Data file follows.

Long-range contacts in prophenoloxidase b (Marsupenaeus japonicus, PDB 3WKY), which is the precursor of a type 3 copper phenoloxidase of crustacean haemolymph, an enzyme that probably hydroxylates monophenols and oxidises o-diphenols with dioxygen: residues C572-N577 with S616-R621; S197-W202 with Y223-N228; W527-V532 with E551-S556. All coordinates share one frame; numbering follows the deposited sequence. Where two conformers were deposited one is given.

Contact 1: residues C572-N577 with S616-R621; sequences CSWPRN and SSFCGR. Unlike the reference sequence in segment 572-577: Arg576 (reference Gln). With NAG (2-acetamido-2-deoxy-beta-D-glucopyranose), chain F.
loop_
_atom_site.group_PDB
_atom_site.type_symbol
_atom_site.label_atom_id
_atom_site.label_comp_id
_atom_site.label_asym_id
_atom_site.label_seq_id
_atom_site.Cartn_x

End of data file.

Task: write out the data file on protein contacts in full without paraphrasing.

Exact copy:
Long-range contacts in prophenoloxidase b (Marsupenaeus japonicus, PDB 3WKY), which is the precursor of a type 3 copper phenoloxidase of crustacean haemolymph, an enzyme that probably hydroxylates monophenols and oxidises o-diphenols with dioxygen: residues C572-N577 with S616-R621; S197-W202 with Y223-N228; W527-V532 with E551-S556. All coordinates share one frame; numbering follows the deposited sequence. Where two conformers were deposited one is given.

Contact 1: residues C572-N577 with S616-R621; sequences CSWPRN and SSFCGR. Unlike the reference sequence in segment 572-577: Arg576 (reference Gln). With NAG (2-acetamido-2-deoxy-beta-D-glucopyranose), chain F.
loop_
_atom_site.group_PDB
_atom_site.type_symbol
_atom_site.label_atom_id
_atom_site.label_comp_id
_atom_site.label_asym_id
_atom_site.label_seq_id
_atom_site.Cartn_x